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Reviewed by:
  • Educating Engineers: Designing for the Future of the Field
  • Ann F. McKenna
Educating Engineers: Designing for the Future of the Field, by Sheri D. Sheppard, Kelly Macatangay, Anne Colby, & William M. Sullivan. Jossey-Bass, 2008. 272 pp. $40.00 (cloth). ISBN 978-0-7879-7743-6.

Educating Engineers: Designing for the Future of the Field is the third volume in a series of comparative studies performed by scholars at the Carnegie Foundation for the Advancement of Teaching. Sheppard, Macatangay, Colby, and Sullivan base their book on a multi-year study of 11 mechanical and electrical engineering programs at 6 engineering schools: California Polytechnic State University, Carnegie Mellon University, Colorado School of Mines, Georgia Institute of Technology, Howard University, and the University of Michigan. The rationale for this selection was that these schools represent a diverse set of institutions and these two disciplines produce over half of the engineering graduates in the United States each year. The overarching aim of this work was to explore the strengths and weaknesses of current curricular goals and teaching practices in the context of the modern, global era of professional engineering practice.

Educating Engineers provides some important insights. For example, the book aptly describes the misalignment between the heavy curricular emphasis on abstract analysis applied to well-structured problems in contrast to the type of thinking that is required in practice: "in professional practice, problems are rarely well-posed ... they require approximation and judgment—thinking at the highest level of reflection" (p. 30). To address this issue Sheppard and colleagues propose a networked model to reframe strategies for developing technical knowledge such that the emphasis is on interconnectedness of concepts, with skills and concepts being revisited at increasing levels of sophistication. The networked approach moves pedagogy away from the traditional deductive [End Page 787] method and towards challenging students to develop deeper levels of understanding, a capacity for reflective thinking, and healthy attitudes such as persistence, flexibility, and adaptiveness that are necessary for professional success.

Moreover, the book brings the human aspect of engineering to the forefront, noting the complex social, global, and informational interconnections that enable modern technologies to function. Project-centered learning, design projects, cooperative education, and internships are all approaches within engineering education that emphasize interpersonal interaction and afford the opportunity for students to develop professional skills such as teamwork and effective communication, and to confront and resolve issues of professional ethics. Furthermore, the book gives appropriate recognition to how learning science theories can help guide engineering educators in designing educational approaches and assessment methods that put students on the trajectory of developing expertise.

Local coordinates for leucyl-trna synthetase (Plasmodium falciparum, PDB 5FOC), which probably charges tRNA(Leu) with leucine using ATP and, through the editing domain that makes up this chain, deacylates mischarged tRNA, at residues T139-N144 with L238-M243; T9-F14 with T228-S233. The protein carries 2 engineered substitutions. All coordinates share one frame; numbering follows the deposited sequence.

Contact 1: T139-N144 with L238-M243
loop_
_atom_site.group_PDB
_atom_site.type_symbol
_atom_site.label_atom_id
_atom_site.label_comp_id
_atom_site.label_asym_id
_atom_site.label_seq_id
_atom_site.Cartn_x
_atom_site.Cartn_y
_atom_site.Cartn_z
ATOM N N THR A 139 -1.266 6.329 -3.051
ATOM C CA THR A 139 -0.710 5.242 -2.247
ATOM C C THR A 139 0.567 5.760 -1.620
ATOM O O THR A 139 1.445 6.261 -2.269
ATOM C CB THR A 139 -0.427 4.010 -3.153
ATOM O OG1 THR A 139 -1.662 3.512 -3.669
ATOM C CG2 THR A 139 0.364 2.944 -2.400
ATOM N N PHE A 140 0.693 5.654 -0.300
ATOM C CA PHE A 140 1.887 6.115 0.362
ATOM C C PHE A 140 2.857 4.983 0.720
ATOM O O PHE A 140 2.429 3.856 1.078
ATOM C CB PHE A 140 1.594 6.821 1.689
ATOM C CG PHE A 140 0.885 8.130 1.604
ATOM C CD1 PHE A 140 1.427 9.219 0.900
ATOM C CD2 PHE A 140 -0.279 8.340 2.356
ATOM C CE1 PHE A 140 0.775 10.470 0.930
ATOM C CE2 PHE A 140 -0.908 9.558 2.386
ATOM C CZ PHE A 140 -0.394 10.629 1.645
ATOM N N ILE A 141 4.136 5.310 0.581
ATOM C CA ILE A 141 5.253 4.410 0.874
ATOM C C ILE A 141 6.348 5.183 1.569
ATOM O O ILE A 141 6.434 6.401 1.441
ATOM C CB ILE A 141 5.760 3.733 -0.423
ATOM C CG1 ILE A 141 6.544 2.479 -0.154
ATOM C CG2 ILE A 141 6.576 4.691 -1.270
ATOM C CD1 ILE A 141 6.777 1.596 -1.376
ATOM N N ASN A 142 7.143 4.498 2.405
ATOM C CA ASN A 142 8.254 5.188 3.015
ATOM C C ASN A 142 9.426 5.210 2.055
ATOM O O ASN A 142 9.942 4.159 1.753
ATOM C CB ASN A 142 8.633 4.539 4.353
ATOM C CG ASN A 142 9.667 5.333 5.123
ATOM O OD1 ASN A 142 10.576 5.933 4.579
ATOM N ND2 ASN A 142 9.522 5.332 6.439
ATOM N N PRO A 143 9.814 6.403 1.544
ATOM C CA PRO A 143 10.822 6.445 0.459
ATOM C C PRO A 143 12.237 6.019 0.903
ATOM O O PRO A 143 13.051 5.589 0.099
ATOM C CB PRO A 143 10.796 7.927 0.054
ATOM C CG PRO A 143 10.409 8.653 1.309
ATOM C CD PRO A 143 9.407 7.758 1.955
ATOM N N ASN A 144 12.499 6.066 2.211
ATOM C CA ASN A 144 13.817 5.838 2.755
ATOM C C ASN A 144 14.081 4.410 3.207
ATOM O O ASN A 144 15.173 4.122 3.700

However, while the networked approach pushes engineering educators to think differently about the curriculum, the approach may be viewed as missing an important organizational context. In particular, the organization of faculty into departments causes a silo effect that serves as a barrier to a networked approach, or any innovative curricular model for that matter. Departmental core courses are often taught in a linear manner, in isolation, and teaching load is assigned according to narrow expertise related to a specific course. This structure makes the transition to a more networked approach often insurmountable even to faculty with the best intentions and passion for reform.

While the book suggests that engineering faculty will be the "key players" in reform and that "reconceptualizing undergraduate engineering will demand enormous effort on the part of the faculty" (p. 207), it is imperative to situate the call to reform in the broader organizational structure of the university system. It is pertinent to ask, even if we have the most qualified and passionate faculty to implement a networked curriculum based on solid learning science principles, can it possibly succeed within the traditional departmental and reward infrastructure? If the community takes the design approach as described in the book, a first step would be to redefine the problem such that it less a curricular one, and more of an institutional one. Then, the reframing of the problem should result in solutions that address these more nuanced and systemic barriers to reform.

Taking an organizational perspective perhaps has an even more powerful potential to reshape the community's thinking about curricular reform. That is, the...

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Additional Information

ISSN
1538-4640
Print ISSN
0022-1546
Pages
pp. 787-789
Launched on MUSE
2010-12-30
Open Access
No
Archive Status
Archived
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